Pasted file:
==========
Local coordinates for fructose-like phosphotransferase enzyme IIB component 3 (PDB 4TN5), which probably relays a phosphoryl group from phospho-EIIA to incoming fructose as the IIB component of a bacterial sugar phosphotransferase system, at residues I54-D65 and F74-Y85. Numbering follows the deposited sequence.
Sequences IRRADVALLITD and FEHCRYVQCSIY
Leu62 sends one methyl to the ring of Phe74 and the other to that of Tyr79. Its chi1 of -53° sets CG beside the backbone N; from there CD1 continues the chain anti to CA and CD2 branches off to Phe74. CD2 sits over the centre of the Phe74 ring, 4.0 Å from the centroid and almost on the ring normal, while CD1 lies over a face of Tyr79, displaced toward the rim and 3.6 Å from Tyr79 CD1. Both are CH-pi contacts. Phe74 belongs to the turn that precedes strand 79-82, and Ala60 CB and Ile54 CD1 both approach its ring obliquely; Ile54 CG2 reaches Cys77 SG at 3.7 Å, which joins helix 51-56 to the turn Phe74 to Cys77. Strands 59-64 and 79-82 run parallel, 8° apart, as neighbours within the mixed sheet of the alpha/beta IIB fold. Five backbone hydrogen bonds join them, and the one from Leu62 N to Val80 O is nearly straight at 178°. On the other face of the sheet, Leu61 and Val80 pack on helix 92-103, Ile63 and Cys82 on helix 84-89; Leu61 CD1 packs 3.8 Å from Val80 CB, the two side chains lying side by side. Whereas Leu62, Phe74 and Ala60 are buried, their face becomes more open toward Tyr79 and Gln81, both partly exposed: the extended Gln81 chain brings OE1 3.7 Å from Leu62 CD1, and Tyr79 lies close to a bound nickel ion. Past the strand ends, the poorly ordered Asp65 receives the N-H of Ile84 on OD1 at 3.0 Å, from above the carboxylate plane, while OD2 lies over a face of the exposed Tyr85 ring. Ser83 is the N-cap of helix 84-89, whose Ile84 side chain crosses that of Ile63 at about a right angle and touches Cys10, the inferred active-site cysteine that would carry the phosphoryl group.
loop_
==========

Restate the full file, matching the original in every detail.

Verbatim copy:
Local coordinates for fructose-like phosphotransferase enzyme IIB component 3 (PDB 4TN5), which probably relays a phosphoryl group from phospho-EIIA to incoming fructose as the IIB component of a bacterial sugar phosphotransferase system, at residues I54-D65 and F74-Y85. Numbering follows the deposited sequence.
Sequences IRRADVALLITD and FEHCRYVQCSIY
Leu62 sends one methyl to the ring of Phe74 and the other to that of Tyr79. Its chi1 of -53° sets CG beside the backbone N; from there CD1 continues the chain anti to CA and CD2 branches off to Phe74. CD2 sits over the centre of the Phe74 ring, 4.0 Å from the centroid and almost on the ring normal, while CD1 lies over a face of Tyr79, displaced toward the rim and 3.6 Å from Tyr79 CD1. Both are CH-pi contacts. Phe74 belongs to the turn that precedes strand 79-82, and Ala60 CB and Ile54 CD1 both approach its ring obliquely; Ile54 CG2 reaches Cys77 SG at 3.7 Å, which joins helix 51-56 to the turn Phe74 to Cys77. Strands 59-64 and 79-82 run parallel, 8° apart, as neighbours within the mixed sheet of the alpha/beta IIB fold. Five backbone hydrogen bonds join them, and the one from Leu62 N to Val80 O is nearly straight at 178°. On the other face of the sheet, Leu61 and Val80 pack on helix 92-103, Ile63 and Cys82 on helix 84-89; Leu61 CD1 packs 3.8 Å from Val80 CB, the two side chains lying side by side. Whereas Leu62, Phe74 and Ala60 are buried, their face becomes more open toward Tyr79 and Gln81, both partly exposed: the extended Gln81 chain brings OE1 3.7 Å from Leu62 CD1, and Tyr79 lies close to a bound nickel ion. Past the strand ends, the poorly ordered Asp65 receives the N-H of Ile84 on OD1 at 3.0 Å, from above the carboxylate plane, while OD2 lies over a face of the exposed Tyr85 ring. Ser83 is the N-cap of helix 84-89, whose Ile84 side chain crosses that of Ile63 at about a right angle and touches Cys10, the inferred active-site cysteine that would carry the phosphoryl group.
loop_